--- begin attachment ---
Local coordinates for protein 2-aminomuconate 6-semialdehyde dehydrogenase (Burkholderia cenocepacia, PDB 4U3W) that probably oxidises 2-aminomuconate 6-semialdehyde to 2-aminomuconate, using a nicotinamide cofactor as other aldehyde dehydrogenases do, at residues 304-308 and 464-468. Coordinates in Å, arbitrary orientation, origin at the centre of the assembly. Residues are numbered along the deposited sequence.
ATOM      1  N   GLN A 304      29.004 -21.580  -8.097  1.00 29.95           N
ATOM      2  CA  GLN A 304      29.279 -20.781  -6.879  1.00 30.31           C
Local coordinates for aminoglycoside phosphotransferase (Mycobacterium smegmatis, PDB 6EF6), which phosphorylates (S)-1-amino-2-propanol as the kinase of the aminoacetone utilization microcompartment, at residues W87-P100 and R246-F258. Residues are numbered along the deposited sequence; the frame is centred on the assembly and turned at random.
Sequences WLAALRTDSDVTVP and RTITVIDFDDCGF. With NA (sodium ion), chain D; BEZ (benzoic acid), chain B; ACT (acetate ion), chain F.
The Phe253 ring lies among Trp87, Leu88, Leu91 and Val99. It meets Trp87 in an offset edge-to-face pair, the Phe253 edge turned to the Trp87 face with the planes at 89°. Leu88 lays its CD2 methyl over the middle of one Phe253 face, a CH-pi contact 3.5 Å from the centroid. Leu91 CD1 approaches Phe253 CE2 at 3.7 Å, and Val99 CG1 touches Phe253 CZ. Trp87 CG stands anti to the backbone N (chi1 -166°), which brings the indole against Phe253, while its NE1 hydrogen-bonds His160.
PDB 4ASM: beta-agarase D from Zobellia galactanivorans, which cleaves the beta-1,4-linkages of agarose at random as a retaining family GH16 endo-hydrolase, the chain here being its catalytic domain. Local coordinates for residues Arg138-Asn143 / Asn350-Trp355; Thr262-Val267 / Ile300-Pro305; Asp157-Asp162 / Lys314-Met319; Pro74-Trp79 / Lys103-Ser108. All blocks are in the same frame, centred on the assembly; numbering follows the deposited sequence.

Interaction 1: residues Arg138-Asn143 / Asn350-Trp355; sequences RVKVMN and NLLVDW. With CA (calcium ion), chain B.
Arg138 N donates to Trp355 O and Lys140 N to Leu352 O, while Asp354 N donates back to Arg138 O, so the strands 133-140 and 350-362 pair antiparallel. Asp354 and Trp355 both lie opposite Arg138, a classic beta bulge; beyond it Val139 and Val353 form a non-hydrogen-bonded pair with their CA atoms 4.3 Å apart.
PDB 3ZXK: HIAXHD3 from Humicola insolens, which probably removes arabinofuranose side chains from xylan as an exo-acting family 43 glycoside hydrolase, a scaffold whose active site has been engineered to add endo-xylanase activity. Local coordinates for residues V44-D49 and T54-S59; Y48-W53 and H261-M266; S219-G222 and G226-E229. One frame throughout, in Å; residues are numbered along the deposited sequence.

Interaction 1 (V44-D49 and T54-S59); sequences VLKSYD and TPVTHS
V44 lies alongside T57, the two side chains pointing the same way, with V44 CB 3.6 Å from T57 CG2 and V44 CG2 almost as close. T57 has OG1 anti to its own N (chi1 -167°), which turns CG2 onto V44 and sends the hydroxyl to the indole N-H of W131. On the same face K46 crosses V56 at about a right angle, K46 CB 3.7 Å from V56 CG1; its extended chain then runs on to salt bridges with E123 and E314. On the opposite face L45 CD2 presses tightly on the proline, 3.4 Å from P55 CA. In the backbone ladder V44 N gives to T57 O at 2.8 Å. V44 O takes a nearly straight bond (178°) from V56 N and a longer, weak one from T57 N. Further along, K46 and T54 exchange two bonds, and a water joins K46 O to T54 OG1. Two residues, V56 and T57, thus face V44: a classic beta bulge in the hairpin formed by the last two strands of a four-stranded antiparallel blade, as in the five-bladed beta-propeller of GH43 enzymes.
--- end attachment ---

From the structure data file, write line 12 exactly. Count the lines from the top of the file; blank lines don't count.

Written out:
V44 lies alongside T57, the two side chains pointing the same way, with V44 CB 3.6 Å from T57 CG2 and V44 CG2 almost as close. T57 has OG1 anti to its own N (chi1 -167°), which turns CG2 onto V44 and sends the hydroxyl to the indole N-H of W131. On the same face K46 crosses V56 at about a right angle, K46 CB 3.7 Å from V56 CG1; its extended chain then runs on to salt bridges with E123 and E314. On the opposite face L45 CD2 presses tightly on the proline, 3.4 Å from P55 CA. In the backbone ladder V44 N gives to T57 O at 2.8 Å. V44 O takes a nearly straight bond (178°) from V56 N and a longer, weak one from T57 N. Further along, K46 and T54 exchange two bonds, and a water joins K46 O to T54 OG1. Two residues, V56 and T57, thus face V44: a classic beta bulge in the hairpin formed by the last two strands of a four-stranded antiparallel blade, as in the five-bladed beta-propeller of GH43 enzymes.